Thousands of truck accidents happen on U.S. roads each year. Most of these vehicles are large and heavy, capable of causing serious property damage and devastating injuries.
When most people think of truck accident lawsuits, driver negligence comes to mind. However, these crashes may also result from a mechanical malfunction.
Brake failures are perhaps the most dangerous mechanical defects. If you were injured in a collision because a truck’s brakes malfunctioned, then you may be entitled to compensation to pay for accident-related expenses.
At Morris Bart, LLC, we can guide you through the claims process. There may be several parties responsible for a commercial truck accident, and we can help you identify them and fight for the maximum payout.
To schedule a consultation with a Lafayette personal-injury lawyer from our firm, call our office today at 1-888-996-7971. In the meantime, read on to find out who may be liable for your injuries after a truck accident:
Who Is Liable for a Truck Accident Caused by Faulty Brakes?
According to the Federal Motor Carrier Safety Administration, both motor carriers and equipment providers must comply with various laws regarding the inspection, maintenance and repair of a truck’s brakes. If the brakes of the truck malfunction, then there are several people who may be liable. Depending on the circumstances, you may be able to bring a claim against the truck driver, the organization that loaded the vehicle, or the company that manufactured the brakes.
Under some circumstances, the liable parties may try to shift the blame to another individual or organization in order to avoid paying damages. A personal-injury lawyer with experience in truck accidents can help you prove negligence in order to recover the maximum compensation.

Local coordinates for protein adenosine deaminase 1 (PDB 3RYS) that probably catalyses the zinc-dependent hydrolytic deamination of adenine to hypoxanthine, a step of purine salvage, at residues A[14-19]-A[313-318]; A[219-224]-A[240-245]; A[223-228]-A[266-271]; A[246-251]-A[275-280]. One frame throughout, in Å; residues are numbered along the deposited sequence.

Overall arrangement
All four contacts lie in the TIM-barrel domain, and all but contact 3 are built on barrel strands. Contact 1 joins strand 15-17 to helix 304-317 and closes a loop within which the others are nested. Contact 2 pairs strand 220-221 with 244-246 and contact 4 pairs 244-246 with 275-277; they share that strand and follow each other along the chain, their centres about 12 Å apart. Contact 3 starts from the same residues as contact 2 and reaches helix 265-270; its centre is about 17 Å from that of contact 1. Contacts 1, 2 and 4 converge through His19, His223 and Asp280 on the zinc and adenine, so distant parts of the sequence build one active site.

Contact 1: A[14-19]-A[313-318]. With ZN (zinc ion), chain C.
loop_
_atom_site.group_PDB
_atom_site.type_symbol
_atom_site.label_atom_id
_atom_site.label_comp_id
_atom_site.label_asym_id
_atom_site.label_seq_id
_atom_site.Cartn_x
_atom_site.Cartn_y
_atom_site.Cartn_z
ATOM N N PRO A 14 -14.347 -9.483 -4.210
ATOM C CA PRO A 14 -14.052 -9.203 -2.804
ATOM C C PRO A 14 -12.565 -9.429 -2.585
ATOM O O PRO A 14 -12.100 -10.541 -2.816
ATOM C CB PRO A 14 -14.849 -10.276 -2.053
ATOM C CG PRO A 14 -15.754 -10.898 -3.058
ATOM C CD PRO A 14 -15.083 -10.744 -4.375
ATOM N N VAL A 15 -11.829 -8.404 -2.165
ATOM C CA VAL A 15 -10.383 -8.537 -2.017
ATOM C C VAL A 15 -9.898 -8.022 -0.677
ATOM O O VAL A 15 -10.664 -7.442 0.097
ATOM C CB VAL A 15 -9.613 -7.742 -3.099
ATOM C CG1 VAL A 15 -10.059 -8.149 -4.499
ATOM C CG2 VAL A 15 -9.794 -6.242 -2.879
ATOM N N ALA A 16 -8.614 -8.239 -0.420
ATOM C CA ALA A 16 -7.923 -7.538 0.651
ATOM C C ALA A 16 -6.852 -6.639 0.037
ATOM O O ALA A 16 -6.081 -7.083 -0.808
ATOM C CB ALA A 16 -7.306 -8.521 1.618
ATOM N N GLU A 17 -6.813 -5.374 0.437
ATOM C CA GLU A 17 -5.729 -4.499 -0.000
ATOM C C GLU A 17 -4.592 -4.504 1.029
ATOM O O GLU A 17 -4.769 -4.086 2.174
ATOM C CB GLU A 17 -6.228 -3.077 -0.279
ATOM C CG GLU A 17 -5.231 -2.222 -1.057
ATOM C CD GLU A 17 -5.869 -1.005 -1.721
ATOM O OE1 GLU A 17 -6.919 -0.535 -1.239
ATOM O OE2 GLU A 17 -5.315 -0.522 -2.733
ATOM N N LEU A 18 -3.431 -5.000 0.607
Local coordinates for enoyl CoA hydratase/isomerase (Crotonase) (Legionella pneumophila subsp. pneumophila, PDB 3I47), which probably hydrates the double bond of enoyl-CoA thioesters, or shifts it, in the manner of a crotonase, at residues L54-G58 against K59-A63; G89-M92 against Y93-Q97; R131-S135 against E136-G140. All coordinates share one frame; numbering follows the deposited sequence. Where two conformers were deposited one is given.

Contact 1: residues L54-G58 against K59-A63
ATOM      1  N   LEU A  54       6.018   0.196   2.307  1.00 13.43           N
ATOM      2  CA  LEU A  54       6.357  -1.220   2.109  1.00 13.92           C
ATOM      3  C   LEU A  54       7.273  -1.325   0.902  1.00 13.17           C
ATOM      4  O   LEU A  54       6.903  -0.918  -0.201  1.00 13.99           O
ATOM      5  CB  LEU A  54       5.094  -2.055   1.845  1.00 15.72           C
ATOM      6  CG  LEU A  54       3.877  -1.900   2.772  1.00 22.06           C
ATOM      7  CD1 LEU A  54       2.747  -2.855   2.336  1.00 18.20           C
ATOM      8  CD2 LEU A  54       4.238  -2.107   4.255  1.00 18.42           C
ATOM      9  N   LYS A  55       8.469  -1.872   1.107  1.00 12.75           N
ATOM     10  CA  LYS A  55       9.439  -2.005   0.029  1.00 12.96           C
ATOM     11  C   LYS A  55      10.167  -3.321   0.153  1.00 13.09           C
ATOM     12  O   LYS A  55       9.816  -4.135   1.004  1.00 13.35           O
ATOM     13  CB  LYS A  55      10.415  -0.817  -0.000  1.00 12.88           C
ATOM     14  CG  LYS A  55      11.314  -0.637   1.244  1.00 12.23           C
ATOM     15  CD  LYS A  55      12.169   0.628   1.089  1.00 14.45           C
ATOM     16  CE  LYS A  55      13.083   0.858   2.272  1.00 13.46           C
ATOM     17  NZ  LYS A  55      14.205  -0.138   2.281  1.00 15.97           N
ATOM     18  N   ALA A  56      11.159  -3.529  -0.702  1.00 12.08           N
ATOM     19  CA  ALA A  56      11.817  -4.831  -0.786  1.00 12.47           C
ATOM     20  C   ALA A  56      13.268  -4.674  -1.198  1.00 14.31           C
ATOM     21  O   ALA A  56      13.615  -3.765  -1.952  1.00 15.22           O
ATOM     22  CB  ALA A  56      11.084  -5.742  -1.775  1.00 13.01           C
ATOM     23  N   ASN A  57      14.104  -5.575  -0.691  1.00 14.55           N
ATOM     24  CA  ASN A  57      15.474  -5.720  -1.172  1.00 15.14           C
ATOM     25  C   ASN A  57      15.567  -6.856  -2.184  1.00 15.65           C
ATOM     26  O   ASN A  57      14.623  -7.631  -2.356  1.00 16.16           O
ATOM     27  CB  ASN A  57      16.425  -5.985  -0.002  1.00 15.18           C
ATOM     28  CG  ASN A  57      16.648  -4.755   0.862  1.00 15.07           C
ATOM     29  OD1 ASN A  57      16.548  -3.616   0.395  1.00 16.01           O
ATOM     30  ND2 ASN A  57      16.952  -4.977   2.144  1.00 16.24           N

Braking System Regulations
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The U.S. Department of Transportation has implemented several laws regarding the braking systems that companies use on trucks. According to these laws, the truck must have a braking power specific to its weight. The truck braking system must also meet certain requirements regarding automatic brake adjustments, and it must be able to stop within a certain distance while travelling at 20 miles per hour.
If the truck that caused your accident did not meet the legal requirements specified by federal laws, then you may have valid grounds for a lawsuit. Depending on the circumstances, you may be able to claim that the brakes were faulty by design, or that there was an error in the manufacturing process that was responsible for their failure.
While each personal-injury case is different, they all require the plaintiff to prove that negligence caused a specific injury. This may require extensive evidence and expert testimonies. An experienced personal-injury attorney will have the experience and resources to gather evidence, structure your claim and negotiate for a fair settlement.
This is where Morris Bart, LLC can help. A Lafayette personal-injury attorney from our firm can investigate all potential causes of the crash to identify the liable parties. To schedule an appointment, call our office today at 800-537-8185.
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